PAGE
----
While we were unable to find the market size for Peru's almond industry, we were able to triangulate the number of almond farms (market size) among an "other" category of countries, excluding the U.S., EU, China, Turkey, and Australia. Before deciding to formulate a triangulated calculation in order to estimate that market size value, we looked for Peru's market size specifically in three different ways. First, we looked for articles published about Peru's almond market, among sources such as the International Nut and Dried Fruit Council. Though no article stated the number of almond growers or agribusinesses in Peru, we learned that Peru is a country that's not usually known for its production of tree nuts. In that 2016 article, it was noted that Peru had "been carrying out [almond-growing] trials for two years." Due to the article's publication date, it appears that those growing trials might well have been between 2014 and 2016. Accordingly, Peru's fairly recent entry into the almond production market might very well explain why information about the number of almond growers/agribusinesses is not available with regard to the country.

For our second strategy, we tried using the Food and Agriculture Organization of the United Nation's database, which publishes data about countries' agricultural production by product. Within that database, we selected Peru and almonds, but that yielded a message saying no such data was available. As a third strategy, we searched for lists of almond-producing countries in sources such as the International Nut and Dried Fruit Council's Nuts & Dried Fruits Statistical Yearbook 2017/2018. However, within that report and others as well, Peru was not even listed. Thus, that infers that Peru is not a key player in almond production, which could very well explain why information about its market size was not publicly available. We also tried expanding the scope of our research to look for Peru's almond production quantity, in lieu of the number of growers/agribusinesses, to see if we could determine the market size that way (but to no avail). Likewise, we were unable to provide a breakdown of the number of growers based on the size of the agribusiness for Peru for these same reasons, after using these same research strategies. Accordingly, based on the complete lack of information specific to Peru throughout the entirety of our research, we decided to implement the triangulated calculation explained above in our research findings.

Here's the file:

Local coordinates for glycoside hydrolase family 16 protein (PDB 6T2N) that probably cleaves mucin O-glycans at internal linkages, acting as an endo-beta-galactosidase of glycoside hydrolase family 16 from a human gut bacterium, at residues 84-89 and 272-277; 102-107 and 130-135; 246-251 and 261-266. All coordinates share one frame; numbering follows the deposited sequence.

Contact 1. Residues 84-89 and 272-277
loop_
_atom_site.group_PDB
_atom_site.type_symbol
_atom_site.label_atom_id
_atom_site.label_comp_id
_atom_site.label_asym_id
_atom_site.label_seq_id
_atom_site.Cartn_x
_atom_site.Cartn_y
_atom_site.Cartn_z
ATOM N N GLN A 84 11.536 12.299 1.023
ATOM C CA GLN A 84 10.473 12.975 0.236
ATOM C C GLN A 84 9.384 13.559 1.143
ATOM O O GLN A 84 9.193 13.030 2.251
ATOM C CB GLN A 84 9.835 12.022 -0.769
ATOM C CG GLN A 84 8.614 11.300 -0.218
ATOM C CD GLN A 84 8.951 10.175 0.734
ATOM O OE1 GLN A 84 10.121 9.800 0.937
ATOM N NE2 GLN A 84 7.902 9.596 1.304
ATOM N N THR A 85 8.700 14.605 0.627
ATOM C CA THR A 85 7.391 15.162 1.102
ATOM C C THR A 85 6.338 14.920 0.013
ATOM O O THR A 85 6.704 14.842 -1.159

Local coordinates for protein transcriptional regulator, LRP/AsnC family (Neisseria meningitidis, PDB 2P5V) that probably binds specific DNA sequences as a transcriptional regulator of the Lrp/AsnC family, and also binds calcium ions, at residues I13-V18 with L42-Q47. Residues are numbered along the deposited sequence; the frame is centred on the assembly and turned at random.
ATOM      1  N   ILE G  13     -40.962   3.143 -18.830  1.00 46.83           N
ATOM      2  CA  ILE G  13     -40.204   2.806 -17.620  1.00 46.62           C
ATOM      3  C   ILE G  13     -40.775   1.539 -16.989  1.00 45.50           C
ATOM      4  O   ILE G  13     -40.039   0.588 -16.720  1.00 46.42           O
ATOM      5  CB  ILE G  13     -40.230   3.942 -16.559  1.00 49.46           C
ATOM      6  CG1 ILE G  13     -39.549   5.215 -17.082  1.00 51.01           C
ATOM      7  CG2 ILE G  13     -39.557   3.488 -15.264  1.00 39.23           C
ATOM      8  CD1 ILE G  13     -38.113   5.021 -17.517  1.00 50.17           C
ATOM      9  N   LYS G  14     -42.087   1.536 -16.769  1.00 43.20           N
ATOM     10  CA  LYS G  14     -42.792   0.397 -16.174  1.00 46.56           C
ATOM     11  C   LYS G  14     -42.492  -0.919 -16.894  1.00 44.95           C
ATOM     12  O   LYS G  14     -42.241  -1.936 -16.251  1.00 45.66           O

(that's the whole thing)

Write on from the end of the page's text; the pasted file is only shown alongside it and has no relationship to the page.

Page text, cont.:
Part
04
of eight
Part
04

Agribusiness Financials: USA

After an extensive search through industry-related websites, government and agribusiness organizations, and industry statistic portals, data about the United States agribusiness overall rate of return, as well as its breakdown by the highest to the lowest industry performers do not appear to be available in the public domain. However, the research team was able to gather valuable insights about the contribution of the industry to the United State's economy, as well as the rate of return from current income in 2016.

RELEVANT INSIGHTS

  • In 2016, the United States Department of Agriculture (USDA) forecasted a rate of return of 1.25% for the agriculture sector from current income.
  • The total products produced by the agribusiness in the United States was valued at $388.5 billion in 2017.
  • The agribusiness industry also contributed over $159 billion in 2018, to the United States economy in export sales.
  • Foreign direct investments (FDI) into the industry was $14.1 billion in 2017.
  • In 2018, the U.S. Agriculture industry had total farm assets (physical assets and financial assets) valued at $3 trillion.
  • The total production expenses for the agribusinesses in the United States was $369.1 billion in 2018.
  • In 2018, the total gross revenue for the industry was $435.4 billion.
  • In 2017, the U.S. agribusiness industry contributed $1.053 trillion to the gross domestic product (GDP) of the U.S.; a share of 5.4%.

Research Strategy:

Initially, we commenced our research by looking for information on the overall rate of return (RoR) and the breakdown of the rate of return for the agribusiness industry in the US in various government reports such as The United States Department of Agriculture, the National Agricultural Statistics Service, the Federation of American Scientist, and also various agriculture business reports such as IBIS world, hoping that these sources provided relevant figures and data of the nation-wide rate of return. However, our findings show that most of the information on this industry was mostly focused on revenue, farm assets, and production, but nothing specific to the rate of return or investments of the agribusiness industry in the United States.